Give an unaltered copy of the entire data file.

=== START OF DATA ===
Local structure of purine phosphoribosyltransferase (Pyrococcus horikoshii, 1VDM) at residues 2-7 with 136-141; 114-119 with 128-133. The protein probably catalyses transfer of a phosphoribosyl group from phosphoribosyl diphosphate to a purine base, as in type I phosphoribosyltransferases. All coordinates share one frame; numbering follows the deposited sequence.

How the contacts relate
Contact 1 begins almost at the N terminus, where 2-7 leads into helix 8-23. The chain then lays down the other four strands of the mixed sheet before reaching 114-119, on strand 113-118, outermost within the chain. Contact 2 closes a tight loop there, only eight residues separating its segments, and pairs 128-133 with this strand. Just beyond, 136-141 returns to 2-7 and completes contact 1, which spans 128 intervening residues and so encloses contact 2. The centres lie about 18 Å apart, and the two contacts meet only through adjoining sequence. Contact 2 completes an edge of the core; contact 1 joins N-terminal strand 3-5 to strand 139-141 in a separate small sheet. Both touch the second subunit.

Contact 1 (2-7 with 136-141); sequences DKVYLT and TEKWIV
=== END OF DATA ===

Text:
Local structure of purine phosphoribosyltransferase (Pyrococcus horikoshii, 1VDM) at residues 2-7 with 136-141; 114-119 with 128-133. The protein probably catalyses transfer of a phosphoribosyl group from phosphoribosyl diphosphate to a purine base, as in type I phosphoribosyltransferases. All coordinates share one frame; numbering follows the deposited sequence.

How the contacts relate
Contact 1 begins almost at the N terminus, where 2-7 leads into helix 8-23. The chain then lays down the other four strands of the mixed sheet before reaching 114-119, on strand 113-118, outermost within the chain. Contact 2 closes a tight loop there, only eight residues separating its segments, and pairs 128-133 with this strand. Just beyond, 136-141 returns to 2-7 and completes contact 1, which spans 128 intervening residues and so encloses contact 2. The centres lie about 18 Å apart, and the two contacts meet only through adjoining sequence. Contact 2 completes an edge of the core; contact 1 joins N-terminal strand 3-5 to strand 139-141 in a separate small sheet. Both touch the second subunit.

Contact 1 (2-7 with 136-141); sequences DKVYLT and TEKWIV